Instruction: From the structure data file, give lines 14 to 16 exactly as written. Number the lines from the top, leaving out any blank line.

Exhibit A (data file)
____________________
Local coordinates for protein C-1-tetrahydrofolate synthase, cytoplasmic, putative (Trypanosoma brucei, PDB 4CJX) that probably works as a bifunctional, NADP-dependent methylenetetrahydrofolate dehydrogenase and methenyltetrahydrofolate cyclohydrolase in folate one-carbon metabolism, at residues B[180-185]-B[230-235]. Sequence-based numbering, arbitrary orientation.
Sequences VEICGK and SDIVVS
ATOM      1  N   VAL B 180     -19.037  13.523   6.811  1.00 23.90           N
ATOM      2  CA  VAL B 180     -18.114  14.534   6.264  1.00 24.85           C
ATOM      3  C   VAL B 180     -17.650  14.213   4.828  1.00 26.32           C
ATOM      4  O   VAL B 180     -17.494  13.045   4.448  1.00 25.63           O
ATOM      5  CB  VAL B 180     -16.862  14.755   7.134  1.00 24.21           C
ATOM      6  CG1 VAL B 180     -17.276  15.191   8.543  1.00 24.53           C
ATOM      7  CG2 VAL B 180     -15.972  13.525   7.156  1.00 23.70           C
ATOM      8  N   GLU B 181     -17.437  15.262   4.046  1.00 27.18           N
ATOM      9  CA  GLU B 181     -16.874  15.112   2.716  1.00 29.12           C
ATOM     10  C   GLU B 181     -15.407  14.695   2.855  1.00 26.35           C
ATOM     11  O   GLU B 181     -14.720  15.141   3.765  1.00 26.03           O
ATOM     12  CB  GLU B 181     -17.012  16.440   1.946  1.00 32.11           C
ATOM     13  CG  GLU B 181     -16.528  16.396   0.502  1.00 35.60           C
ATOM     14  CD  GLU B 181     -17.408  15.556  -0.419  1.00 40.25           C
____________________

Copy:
ATOM     12  CB  GLU B 181     -17.012  16.440   1.946  1.00 32.11           C
ATOM     13  CG  GLU B 181     -16.528  16.396   0.502  1.00 35.60           C
ATOM     14  CD  GLU B 181     -17.408  15.556  -0.419  1.00 40.25           C